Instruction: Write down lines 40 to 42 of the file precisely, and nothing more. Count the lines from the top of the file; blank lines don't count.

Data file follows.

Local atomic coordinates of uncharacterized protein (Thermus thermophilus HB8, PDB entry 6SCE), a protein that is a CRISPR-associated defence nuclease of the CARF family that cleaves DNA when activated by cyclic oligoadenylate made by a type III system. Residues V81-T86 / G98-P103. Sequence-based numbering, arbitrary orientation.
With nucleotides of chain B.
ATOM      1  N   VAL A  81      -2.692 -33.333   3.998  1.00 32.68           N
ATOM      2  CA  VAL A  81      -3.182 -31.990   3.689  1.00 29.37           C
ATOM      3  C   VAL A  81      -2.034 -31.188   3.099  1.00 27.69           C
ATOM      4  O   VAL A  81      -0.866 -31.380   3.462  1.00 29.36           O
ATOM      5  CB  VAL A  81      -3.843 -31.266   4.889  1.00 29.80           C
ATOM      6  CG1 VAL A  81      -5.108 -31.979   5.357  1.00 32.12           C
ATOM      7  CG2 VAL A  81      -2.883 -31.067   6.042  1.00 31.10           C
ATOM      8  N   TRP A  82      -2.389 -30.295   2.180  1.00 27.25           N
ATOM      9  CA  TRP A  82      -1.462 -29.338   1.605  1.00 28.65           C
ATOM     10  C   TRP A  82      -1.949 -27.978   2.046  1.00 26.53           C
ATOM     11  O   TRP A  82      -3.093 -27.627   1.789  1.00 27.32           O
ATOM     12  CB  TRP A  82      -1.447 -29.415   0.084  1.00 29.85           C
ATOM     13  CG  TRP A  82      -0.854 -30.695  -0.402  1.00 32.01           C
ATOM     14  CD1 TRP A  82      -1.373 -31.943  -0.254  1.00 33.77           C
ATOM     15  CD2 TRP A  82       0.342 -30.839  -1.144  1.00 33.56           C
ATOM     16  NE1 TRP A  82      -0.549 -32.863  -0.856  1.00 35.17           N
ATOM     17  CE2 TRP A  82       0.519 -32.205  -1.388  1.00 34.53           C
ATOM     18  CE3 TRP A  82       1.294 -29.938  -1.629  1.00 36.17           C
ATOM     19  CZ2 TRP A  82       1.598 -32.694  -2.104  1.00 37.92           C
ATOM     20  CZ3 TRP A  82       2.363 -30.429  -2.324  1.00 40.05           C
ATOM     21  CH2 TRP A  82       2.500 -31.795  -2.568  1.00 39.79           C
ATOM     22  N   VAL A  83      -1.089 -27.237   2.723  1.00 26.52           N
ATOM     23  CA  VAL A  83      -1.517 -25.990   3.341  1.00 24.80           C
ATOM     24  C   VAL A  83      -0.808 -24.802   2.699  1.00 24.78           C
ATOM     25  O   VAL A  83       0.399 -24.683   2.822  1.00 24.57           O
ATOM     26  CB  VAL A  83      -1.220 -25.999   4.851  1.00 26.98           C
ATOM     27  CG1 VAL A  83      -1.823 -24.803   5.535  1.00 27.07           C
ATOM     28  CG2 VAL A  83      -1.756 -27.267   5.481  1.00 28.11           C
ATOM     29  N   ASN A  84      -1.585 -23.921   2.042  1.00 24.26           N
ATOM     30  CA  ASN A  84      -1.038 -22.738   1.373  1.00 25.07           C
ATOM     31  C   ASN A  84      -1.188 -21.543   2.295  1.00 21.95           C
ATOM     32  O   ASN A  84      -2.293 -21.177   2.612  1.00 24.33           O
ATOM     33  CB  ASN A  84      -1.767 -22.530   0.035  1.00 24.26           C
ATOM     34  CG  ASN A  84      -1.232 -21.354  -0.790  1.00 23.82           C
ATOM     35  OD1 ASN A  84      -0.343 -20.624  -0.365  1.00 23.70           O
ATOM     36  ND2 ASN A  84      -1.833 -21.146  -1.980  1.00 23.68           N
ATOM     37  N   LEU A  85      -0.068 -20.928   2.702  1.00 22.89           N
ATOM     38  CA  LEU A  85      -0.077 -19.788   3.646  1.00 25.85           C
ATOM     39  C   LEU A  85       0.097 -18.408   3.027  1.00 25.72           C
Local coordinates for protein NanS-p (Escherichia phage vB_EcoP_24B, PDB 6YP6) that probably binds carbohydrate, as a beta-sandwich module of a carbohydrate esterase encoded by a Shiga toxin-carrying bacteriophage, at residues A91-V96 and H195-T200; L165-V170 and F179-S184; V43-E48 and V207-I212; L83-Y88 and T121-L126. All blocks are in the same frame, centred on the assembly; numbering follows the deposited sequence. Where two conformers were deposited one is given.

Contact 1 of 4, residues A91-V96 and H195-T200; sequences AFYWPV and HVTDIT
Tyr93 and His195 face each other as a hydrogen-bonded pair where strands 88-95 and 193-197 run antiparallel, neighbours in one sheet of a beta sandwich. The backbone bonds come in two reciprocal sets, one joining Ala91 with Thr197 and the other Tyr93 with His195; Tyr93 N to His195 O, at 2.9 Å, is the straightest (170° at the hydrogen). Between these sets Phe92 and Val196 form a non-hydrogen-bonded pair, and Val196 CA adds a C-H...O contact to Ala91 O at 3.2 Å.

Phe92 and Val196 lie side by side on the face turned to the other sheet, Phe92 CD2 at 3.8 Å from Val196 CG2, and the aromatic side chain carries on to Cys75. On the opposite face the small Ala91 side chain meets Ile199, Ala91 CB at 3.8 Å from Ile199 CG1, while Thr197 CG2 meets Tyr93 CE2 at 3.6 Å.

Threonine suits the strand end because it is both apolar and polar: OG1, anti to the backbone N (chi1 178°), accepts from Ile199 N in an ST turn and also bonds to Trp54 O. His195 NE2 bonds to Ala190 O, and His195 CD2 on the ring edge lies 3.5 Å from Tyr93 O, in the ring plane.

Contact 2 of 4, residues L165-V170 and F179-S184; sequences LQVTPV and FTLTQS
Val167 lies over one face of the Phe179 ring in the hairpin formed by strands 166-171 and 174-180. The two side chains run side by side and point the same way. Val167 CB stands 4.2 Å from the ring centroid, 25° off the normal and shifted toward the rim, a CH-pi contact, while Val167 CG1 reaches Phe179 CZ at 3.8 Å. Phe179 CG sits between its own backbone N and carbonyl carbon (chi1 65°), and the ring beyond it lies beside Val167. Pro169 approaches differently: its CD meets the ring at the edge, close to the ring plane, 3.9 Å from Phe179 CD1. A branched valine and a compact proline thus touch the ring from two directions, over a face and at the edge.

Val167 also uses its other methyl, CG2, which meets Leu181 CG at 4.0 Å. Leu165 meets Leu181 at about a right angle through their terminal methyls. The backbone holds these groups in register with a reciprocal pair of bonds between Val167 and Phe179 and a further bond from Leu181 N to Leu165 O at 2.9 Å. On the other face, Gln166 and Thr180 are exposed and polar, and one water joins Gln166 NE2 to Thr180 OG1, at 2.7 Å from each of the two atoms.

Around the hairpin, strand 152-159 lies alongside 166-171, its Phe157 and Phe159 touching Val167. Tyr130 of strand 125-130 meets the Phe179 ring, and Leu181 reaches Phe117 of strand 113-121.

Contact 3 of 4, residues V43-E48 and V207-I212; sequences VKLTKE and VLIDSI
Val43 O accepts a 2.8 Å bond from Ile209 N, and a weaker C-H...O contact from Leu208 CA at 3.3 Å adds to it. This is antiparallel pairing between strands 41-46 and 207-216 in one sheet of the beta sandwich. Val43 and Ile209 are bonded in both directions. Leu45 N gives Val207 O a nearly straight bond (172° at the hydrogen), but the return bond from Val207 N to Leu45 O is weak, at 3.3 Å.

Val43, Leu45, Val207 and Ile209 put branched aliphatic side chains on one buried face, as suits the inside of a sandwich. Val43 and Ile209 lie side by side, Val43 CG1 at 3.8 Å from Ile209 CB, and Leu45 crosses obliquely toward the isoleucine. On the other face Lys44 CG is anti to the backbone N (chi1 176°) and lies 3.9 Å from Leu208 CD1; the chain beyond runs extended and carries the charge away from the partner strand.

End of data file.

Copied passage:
ATOM     38  CA  LEU A  85      -0.077 -19.788   3.646  1.00 25.85           C
ATOM     39  C   LEU A  85       0.097 -18.408   3.027  1.00 25.72           C
Local coordinates for protein NanS-p (Escherichia phage vB_EcoP_24B, PDB 6YP6) that probably binds carbohydrate, as a beta-sandwich module of a carbohydrate esterase encoded by a Shiga toxin-carrying bacteriophage, at residues A91-V96 and H195-T200; L165-V170 and F179-S184; V43-E48 and V207-I212; L83-Y88 and T121-L126. All blocks are in the same frame, centred on the assembly; numbering follows the deposited sequence. Where two conformers were deposited one is given.